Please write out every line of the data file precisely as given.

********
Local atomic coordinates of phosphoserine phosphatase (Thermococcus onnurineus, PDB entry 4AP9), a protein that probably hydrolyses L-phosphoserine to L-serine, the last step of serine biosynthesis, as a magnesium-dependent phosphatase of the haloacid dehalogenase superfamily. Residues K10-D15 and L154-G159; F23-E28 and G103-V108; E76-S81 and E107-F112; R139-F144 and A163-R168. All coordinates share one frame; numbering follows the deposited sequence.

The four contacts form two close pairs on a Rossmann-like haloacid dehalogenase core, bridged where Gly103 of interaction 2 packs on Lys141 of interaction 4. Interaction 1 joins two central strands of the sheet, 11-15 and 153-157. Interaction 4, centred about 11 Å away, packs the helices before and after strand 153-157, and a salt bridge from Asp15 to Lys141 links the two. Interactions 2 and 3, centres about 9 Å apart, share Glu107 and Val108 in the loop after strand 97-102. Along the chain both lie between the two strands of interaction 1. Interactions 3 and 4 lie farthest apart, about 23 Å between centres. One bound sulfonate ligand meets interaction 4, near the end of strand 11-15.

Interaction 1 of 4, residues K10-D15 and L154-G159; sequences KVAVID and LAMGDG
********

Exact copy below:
Local atomic coordinates of phosphoserine phosphatase (Thermococcus onnurineus, PDB entry 4AP9), a protein that probably hydrolyses L-phosphoserine to L-serine, the last step of serine biosynthesis, as a magnesium-dependent phosphatase of the haloacid dehalogenase superfamily. Residues K10-D15 and L154-G159; F23-E28 and G103-V108; E76-S81 and E107-F112; R139-F144 and A163-R168. All coordinates share one frame; numbering follows the deposited sequence.

The four contacts form two close pairs on a Rossmann-like haloacid dehalogenase core, bridged where Gly103 of interaction 2 packs on Lys141 of interaction 4. Interaction 1 joins two central strands of the sheet, 11-15 and 153-157. Interaction 4, centred about 11 Å away, packs the helices before and after strand 153-157, and a salt bridge from Asp15 to Lys141 links the two. Interactions 2 and 3, centres about 9 Å apart, share Glu107 and Val108 in the loop after strand 97-102. Along the chain both lie between the two strands of interaction 1. Interactions 3 and 4 lie farthest apart, about 23 Å between centres. One bound sulfonate ligand meets interaction 4, near the end of strand 11-15.

Interaction 1 of 4, residues K10-D15 and L154-G159; sequences KVAVID and LAMGDG